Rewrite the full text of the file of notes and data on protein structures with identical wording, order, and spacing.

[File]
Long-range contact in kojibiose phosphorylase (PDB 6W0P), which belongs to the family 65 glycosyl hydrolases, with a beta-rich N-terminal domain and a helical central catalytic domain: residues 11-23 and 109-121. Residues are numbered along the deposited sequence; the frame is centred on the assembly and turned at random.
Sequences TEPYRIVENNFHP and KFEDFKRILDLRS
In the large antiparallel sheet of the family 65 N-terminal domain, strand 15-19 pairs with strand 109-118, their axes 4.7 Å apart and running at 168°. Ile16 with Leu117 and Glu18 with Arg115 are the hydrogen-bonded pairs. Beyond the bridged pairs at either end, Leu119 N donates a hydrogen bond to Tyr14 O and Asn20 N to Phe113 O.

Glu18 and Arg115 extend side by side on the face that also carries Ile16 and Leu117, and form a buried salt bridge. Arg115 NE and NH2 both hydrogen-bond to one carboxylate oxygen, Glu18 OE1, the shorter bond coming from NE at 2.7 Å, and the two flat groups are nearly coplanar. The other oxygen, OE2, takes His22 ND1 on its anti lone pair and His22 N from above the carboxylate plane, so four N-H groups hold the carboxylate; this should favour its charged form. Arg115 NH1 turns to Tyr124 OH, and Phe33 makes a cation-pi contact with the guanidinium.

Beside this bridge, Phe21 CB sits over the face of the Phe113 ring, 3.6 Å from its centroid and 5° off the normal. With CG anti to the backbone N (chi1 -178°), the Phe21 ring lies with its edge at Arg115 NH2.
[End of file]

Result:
Long-range contact in kojibiose phosphorylase (PDB 6W0P), which belongs to the family 65 glycosyl hydrolases, with a beta-rich N-terminal domain and a helical central catalytic domain: residues 11-23 and 109-121. Residues are numbered along the deposited sequence; the frame is centred on the assembly and turned at random.
Sequences TEPYRIVENNFHP and KFEDFKRILDLRS
In the large antiparallel sheet of the family 65 N-terminal domain, strand 15-19 pairs with strand 109-118, their axes 4.7 Å apart and running at 168°. Ile16 with Leu117 and Glu18 with Arg115 are the hydrogen-bonded pairs. Beyond the bridged pairs at either end, Leu119 N donates a hydrogen bond to Tyr14 O and Asn20 N to Phe113 O.

Glu18 and Arg115 extend side by side on the face that also carries Ile16 and Leu117, and form a buried salt bridge. Arg115 NE and NH2 both hydrogen-bond to one carboxylate oxygen, Glu18 OE1, the shorter bond coming from NE at 2.7 Å, and the two flat groups are nearly coplanar. The other oxygen, OE2, takes His22 ND1 on its anti lone pair and His22 N from above the carboxylate plane, so four N-H groups hold the carboxylate; this should favour its charged form. Arg115 NH1 turns to Tyr124 OH, and Phe33 makes a cation-pi contact with the guanidinium.

Beside this bridge, Phe21 CB sits over the face of the Phe113 ring, 3.6 Å from its centroid and 5° off the normal. With CG anti to the backbone N (chi1 -178°), the Phe21 ring lies with its edge at Arg115 NH2.